CAROL Kane has to contend with the trauma of losing her husband to the Black Saturday bushfires every day.
But the anniversary of that day is hitting her harder this year than it has for some time.
It’s not just that there are stories about Black Saturday everywhere to mark the passage of 10 years, but because they’re coupled with fresh stories of flooding and fires interstate.
“It’s like you’re living in a Groundhog Day,” Ms Kane said.
The depression and despair never really leaves her – “It’s like there’s a dirty great black hole there and you keep away from the edge,” she said.
There’s just so much more to the fires that tore through Bendigo’s western suburbs and claimed Mick’s life than pain and trauma, for Ms Kane.
“I refuse to drown in despair,” she said.
When she reflects on these past 10 years, she relishes all the resilience, beauty and love that have come with them.
And that’s what she’s hopeful this Saturday’s commemorations in Bendigo will bring, for her and for the many others affected by the fires.
“You can’t help but be proud of this town, the way it’s stood up,” Ms Kane said.
“You learnt a lot about the very nature of people in this town. That’s when you really find out who people are.”
The people of Bendigo, she believes, are the type of people you can count on.
Fifty-eight homes were lost in the Black Saturday bushfires in Bendigo.
A total of 341 hectares of land were consumed by fire.
Map of the Black Saturday bushfires at Bendigo
The blaze started in Maiden Gully shortly after 4pm on February 7, 2009, and spread to the neighbouring suburbs of California Gully, Long Gully, West Bendigo, Ironbark and parts of Eaglehawk.
Mr Kane was one of 173 people who lost their lives to Black Saturday, statewide.
Ms Kane remembers people’s generosity after the fires, even if all the person extending the helping hand knew about the recipient was that they were fire-affected.
She said there were many examples of people’s kindness that gave her strength.
To this day, she has kept a trauma teddy crafted for her by a friend she met via a website called Cat World.
“I call him Bernard,” Ms Kane said of the bear, with a laugh.
He’s a colourful crochet creation with a pink shirt, a multicoloured scarf and trendy matching trousers.
“She and her friends made a heap of care bears for people,” Ms Kane said.
”To me, it’s what he represents. It’s love… compassion. Plus, he’s got the biggest smile on his face.”
When she looks around Bendigo, Ms Kane sees a city that has rebuilt.
“It’s been a renewal. It’s not only been a renewal of things, but a renewal of purpose and soul,” she said.
“I’ve come out the other side a totally different person than who I was.”
Ms Kane has become an author.
She doesn’t write about the fires. She writes about stuff she says she’d want to read. She has penned a trilogy.
Ms Kane said she had never thought of writing, before the fires.
She believed many other people had rebuilt, just like her.
“They’ve rebuilt their houses. They’ve rebuilt their lives. A lot of people have rebuilt their careers,” Ms Kane said.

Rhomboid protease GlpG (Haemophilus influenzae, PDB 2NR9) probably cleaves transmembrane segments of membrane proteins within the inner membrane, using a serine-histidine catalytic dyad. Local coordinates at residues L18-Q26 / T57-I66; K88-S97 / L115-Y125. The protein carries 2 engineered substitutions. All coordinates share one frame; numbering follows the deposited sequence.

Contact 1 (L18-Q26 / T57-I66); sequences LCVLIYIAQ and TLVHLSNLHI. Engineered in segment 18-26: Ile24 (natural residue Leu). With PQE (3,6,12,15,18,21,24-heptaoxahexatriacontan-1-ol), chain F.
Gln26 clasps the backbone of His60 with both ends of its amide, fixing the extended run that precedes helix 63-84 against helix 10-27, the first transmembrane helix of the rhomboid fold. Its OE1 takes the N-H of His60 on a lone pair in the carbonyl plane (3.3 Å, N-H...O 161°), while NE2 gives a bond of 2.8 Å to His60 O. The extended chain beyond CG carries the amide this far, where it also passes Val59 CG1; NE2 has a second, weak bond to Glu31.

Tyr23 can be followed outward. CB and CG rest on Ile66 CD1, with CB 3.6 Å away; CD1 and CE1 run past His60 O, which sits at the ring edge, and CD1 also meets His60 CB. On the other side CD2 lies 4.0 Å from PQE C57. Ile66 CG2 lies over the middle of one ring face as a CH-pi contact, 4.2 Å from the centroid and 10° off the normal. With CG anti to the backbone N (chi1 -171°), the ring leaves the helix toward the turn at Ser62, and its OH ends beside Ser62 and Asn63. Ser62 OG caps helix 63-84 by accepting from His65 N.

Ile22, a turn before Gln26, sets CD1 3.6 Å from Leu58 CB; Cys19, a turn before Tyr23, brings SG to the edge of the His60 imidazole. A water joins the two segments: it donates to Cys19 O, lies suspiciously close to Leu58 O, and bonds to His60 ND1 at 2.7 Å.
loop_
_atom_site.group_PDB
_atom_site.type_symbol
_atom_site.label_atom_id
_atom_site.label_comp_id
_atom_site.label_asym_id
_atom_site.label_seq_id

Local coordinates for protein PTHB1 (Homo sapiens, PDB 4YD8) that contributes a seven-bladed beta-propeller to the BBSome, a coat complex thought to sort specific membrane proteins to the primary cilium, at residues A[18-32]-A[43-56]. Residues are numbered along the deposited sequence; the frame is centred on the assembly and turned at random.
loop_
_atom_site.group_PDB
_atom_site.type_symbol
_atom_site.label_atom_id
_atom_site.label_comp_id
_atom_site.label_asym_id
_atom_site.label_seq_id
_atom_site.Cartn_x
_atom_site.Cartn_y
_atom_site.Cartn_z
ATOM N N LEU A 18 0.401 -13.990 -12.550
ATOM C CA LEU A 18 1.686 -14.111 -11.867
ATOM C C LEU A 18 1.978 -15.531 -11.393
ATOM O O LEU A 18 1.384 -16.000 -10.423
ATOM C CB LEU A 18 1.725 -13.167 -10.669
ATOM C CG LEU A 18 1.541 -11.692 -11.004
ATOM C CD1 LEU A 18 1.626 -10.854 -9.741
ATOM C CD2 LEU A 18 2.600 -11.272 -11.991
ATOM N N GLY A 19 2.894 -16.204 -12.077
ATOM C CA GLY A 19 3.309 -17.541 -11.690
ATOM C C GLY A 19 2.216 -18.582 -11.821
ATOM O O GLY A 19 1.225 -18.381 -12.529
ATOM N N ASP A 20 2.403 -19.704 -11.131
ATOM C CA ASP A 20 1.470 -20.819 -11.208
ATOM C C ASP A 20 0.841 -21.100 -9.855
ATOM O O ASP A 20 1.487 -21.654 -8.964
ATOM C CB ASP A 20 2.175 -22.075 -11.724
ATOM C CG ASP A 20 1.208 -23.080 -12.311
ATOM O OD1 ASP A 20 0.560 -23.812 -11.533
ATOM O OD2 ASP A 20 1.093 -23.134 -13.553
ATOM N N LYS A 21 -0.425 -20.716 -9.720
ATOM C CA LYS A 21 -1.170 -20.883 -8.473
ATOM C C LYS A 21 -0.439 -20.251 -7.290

There were physical features that had changed.
“Long Gully itself has progressed a lot since then,” Ms Kane said.
While the 10th anniversary of Black Saturday has its challenges, she said it was a time for reflection.
“It’s not only a way of remembering the dead, but the good that has come out of it,” Ms Kane said.
Mark Cattell was instrumental to beginning that process of recovery for the people of Bendigo.
Formerly the City of Greater Bendigo’s Fire Recovery Coordinator, he set the tone for the healing to come.
Mr Cattell remembers the first meeting he scheduled, which aimed to help give people a sense of direction and to come to terms with the emotional toll of the disaster.
“To me, it was a really humbling experience,” he said.
To this day, he remembers speaking with a man who was finding it difficult to engage with the content of one of the meetings.
“I still talk to that man regularly,” Mr Cattell said.
He remembers sharing touching moments with families as they rebuilt their lives.
Mr Cattell recalls being part of the Black Saturday response in his capacity with the SES.
“It was a challenging time,” he said.
But, all in all, his reflections on the fire’s aftermath are positive.
Mr Cattell said he had aimed to make the recovery process all about the people of Bendigo, and to give them a sense of ownership of the process.
Each individual dealt with the trauma in their own way.
Some people wanted to get in and build right away, Mr Cattell said, while others needed to take their time and to feel comfortable to do so.
“I’d like to think the things we put in place put them on the right track," he said.
During his time in the role, he encouraged people to consider the new normal – because there was no going back to what life was like before the fires swept through.
“The test will be what happens when the next fire comes,” Mr Cattell said.
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